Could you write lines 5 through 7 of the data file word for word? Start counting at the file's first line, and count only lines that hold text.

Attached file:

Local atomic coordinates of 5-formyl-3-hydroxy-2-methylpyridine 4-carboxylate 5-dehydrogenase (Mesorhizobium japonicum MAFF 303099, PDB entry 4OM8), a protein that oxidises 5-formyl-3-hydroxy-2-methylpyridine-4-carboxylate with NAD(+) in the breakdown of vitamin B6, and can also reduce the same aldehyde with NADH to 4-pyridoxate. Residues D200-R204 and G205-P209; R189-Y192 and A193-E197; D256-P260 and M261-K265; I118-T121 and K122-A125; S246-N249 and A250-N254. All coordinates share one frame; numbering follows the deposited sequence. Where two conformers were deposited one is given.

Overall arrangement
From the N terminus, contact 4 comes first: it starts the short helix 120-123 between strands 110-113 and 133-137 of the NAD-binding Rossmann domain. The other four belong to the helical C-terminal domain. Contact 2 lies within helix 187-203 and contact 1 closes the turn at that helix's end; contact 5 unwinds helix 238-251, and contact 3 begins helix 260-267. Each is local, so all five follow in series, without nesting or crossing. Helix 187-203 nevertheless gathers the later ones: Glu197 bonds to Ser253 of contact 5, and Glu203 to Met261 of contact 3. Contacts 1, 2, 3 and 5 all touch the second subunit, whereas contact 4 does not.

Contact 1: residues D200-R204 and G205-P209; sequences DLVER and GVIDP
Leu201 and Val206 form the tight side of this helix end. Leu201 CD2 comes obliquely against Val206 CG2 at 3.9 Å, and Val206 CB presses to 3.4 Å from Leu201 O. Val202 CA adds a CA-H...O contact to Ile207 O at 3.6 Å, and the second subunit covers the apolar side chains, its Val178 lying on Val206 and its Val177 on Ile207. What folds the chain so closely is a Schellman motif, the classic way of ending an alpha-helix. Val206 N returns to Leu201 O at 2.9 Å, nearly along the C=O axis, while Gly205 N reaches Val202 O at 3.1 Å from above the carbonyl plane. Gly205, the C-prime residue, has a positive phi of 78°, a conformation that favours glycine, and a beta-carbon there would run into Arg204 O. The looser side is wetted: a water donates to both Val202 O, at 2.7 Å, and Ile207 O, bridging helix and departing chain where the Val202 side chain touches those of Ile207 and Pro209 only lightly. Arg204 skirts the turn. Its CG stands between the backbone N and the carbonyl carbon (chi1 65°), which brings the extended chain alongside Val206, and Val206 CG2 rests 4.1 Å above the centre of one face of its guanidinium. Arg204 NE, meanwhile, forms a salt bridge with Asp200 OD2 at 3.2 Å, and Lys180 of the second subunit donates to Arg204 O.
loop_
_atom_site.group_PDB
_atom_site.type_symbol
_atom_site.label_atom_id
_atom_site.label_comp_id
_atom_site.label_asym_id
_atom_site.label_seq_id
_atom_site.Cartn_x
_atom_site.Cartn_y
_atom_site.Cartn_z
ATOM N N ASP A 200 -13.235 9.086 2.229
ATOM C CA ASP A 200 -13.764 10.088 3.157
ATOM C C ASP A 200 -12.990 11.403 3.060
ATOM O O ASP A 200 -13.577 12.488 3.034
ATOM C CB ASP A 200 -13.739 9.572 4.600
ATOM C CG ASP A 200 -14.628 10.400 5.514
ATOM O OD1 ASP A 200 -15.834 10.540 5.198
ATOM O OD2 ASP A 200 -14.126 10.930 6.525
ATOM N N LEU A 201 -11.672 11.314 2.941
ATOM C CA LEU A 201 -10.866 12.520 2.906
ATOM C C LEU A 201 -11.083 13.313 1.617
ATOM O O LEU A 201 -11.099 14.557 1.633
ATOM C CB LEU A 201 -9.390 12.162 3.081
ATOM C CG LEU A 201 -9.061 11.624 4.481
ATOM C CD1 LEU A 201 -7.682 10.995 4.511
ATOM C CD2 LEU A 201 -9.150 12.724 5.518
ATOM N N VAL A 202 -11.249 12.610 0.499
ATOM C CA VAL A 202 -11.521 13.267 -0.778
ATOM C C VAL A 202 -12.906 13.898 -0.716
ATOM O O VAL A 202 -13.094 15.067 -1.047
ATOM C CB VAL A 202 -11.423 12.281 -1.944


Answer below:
Leu201 and Val206 form the tight side of this helix end. Leu201 CD2 comes obliquely against Val206 CG2 at 3.9 Å, and Val206 CB presses to 3.4 Å from Leu201 O. Val202 CA adds a CA-H...O contact to Ile207 O at 3.6 Å, and the second subunit covers the apolar side chains, its Val178 lying on Val206 and its Val177 on Ile207. What folds the chain so closely is a Schellman motif, the classic way of ending an alpha-helix. Val206 N returns to Leu201 O at 2.9 Å, nearly along the C=O axis, while Gly205 N reaches Val202 O at 3.1 Å from above the carbonyl plane. Gly205, the C-prime residue, has a positive phi of 78°, a conformation that favours glycine, and a beta-carbon there would run into Arg204 O. The looser side is wetted: a water donates to both Val202 O, at 2.7 Å, and Ile207 O, bridging helix and departing chain where the Val202 side chain touches those of Ile207 and Pro209 only lightly. Arg204 skirts the turn. Its CG stands between the backbone N and the carbonyl carbon (chi1 65°), which brings the extended chain alongside Val206, and Val206 CG2 rests 4.1 Å above the centre of one face of its guanidinium. Arg204 NE, meanwhile, forms a salt bridge with Asp200 OD2 at 3.2 Å, and Lys180 of the second subunit donates to Arg204 O.
loop_
_atom_site.group_PDB